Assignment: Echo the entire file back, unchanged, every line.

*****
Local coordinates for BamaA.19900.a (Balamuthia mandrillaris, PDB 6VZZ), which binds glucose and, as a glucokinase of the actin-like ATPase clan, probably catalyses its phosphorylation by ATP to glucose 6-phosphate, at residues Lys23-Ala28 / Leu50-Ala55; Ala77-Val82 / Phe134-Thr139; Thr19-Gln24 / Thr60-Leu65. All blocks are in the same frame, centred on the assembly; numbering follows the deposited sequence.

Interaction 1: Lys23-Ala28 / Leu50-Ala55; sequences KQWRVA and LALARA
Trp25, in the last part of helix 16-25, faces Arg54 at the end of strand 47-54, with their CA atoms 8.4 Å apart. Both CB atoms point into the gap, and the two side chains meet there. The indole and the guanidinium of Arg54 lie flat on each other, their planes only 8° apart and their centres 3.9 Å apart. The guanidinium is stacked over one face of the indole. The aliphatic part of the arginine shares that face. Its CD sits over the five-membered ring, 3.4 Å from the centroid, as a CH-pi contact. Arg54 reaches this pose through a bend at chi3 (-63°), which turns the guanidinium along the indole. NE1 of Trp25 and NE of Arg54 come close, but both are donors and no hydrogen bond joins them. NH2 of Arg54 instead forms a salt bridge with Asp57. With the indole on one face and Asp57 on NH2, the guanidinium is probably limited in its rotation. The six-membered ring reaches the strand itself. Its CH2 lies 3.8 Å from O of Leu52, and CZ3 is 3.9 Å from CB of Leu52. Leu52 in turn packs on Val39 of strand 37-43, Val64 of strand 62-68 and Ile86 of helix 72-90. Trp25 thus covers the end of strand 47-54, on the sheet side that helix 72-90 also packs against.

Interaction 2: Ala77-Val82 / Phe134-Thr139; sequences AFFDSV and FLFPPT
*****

Local coordinates for BamaA.19900.a (Balamuthia mandrillaris, PDB 6VZZ), which binds glucose and, as a glucokinase of the actin-like ATPase clan, probably catalyses its phosphorylation by ATP to glucose 6-phosphate, at residues Lys23-Ala28 / Leu50-Ala55; Ala77-Val82 / Phe134-Thr139; Thr19-Gln24 / Thr60-Leu65. All blocks are in the same frame, centred on the assembly; numbering follows the deposited sequence.

Interaction 1: Lys23-Ala28 / Leu50-Ala55; sequences KQWRVA and LALARA
Trp25, in the last part of helix 16-25, faces Arg54 at the end of strand 47-54, with their CA atoms 8.4 Å apart. Both CB atoms point into the gap, and the two side chains meet there. The indole and the guanidinium of Arg54 lie flat on each other, their planes only 8° apart and their centres 3.9 Å apart. The guanidinium is stacked over one face of the indole. The aliphatic part of the arginine shares that face. Its CD sits over the five-membered ring, 3.4 Å from the centroid, as a CH-pi contact. Arg54 reaches this pose through a bend at chi3 (-63°), which turns the guanidinium along the indole. NE1 of Trp25 and NE of Arg54 come close, but both are donors and no hydrogen bond joins them. NH2 of Arg54 instead forms a salt bridge with Asp57. With the indole on one face and Asp57 on NH2, the guanidinium is probably limited in its rotation. The six-membered ring reaches the strand itself. Its CH2 lies 3.8 Å from O of Leu52, and CZ3 is 3.9 Å from CB of Leu52. Leu52 in turn packs on Val39 of strand 37-43, Val64 of strand 62-68 and Ile86 of helix 72-90. Trp25 thus covers the end of strand 47-54, on the sheet side that helix 72-90 also packs against.

Interaction 2: Ala77-Val82 / Phe134-Thr139; sequences AFFDSV and FLFPPT